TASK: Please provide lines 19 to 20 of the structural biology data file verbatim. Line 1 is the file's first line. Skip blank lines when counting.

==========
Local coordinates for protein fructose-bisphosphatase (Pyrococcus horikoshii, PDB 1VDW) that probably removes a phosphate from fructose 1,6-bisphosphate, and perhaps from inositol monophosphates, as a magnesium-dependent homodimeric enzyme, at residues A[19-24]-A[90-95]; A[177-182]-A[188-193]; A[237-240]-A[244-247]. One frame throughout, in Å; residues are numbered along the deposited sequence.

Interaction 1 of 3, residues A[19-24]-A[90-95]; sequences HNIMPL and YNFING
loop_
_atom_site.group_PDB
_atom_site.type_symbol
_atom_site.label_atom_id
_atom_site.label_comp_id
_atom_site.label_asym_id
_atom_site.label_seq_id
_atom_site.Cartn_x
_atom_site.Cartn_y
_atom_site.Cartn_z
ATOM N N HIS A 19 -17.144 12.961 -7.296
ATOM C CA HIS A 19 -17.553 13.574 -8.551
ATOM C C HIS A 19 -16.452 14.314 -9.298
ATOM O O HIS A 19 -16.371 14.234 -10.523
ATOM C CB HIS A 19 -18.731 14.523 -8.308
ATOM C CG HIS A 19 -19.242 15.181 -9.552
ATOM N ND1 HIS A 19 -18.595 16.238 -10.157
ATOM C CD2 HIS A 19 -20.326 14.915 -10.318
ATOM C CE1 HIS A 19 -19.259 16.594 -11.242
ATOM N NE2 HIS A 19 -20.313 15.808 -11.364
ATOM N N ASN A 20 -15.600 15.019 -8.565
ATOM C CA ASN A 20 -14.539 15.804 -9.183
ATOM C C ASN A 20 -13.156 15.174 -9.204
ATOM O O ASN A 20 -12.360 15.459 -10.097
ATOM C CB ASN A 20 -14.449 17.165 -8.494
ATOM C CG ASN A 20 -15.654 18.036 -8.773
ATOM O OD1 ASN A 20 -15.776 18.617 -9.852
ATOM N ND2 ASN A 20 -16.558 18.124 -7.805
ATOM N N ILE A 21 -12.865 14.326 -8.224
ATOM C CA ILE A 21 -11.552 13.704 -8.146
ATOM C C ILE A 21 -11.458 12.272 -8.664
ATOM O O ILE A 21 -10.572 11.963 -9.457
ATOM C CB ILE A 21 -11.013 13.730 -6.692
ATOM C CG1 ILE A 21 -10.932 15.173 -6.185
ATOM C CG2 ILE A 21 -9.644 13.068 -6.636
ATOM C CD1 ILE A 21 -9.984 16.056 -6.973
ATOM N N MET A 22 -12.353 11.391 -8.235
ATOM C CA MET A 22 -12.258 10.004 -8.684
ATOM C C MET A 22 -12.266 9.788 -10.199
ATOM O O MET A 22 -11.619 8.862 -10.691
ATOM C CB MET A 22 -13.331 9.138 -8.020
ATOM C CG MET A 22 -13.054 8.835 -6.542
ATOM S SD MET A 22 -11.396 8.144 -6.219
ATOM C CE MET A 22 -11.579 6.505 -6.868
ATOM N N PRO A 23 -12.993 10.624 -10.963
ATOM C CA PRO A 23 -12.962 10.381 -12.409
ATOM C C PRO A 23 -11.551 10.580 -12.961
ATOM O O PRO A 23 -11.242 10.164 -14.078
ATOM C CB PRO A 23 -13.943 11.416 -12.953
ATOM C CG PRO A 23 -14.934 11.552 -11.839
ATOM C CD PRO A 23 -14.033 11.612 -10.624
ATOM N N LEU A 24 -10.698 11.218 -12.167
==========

ATOM N ND1 HIS A 19 -18.595 16.238 -10.157
ATOM C CD2 HIS A 19 -20.326 14.915 -10.318